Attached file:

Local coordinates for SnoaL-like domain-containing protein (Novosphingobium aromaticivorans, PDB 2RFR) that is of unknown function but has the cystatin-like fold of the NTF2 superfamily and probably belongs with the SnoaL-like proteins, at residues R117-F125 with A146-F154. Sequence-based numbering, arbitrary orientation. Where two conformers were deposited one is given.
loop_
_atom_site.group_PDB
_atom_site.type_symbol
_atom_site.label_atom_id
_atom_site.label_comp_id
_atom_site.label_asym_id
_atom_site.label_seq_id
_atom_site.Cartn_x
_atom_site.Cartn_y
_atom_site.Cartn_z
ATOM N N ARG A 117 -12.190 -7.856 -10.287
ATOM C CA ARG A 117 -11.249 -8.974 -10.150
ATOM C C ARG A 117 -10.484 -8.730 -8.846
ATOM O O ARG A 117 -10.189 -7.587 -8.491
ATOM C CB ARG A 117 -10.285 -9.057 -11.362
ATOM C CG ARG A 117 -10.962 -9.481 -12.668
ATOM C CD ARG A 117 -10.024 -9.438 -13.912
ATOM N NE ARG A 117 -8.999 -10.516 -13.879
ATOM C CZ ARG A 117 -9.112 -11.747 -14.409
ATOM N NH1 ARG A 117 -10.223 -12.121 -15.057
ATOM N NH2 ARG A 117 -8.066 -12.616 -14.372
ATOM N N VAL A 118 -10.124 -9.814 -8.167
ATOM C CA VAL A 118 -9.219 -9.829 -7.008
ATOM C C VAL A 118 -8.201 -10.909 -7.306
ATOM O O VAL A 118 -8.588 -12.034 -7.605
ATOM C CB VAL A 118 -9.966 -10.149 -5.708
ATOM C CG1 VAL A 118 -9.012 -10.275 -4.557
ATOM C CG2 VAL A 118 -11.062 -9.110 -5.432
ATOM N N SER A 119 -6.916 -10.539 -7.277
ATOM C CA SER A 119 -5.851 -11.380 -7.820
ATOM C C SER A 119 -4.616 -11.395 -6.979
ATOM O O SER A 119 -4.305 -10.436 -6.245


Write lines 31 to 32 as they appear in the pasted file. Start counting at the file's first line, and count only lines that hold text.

ATOM C CA SER A 119 -5.851 -11.380 -7.820
ATOM C C SER A 119 -4.616 -11.395 -6.979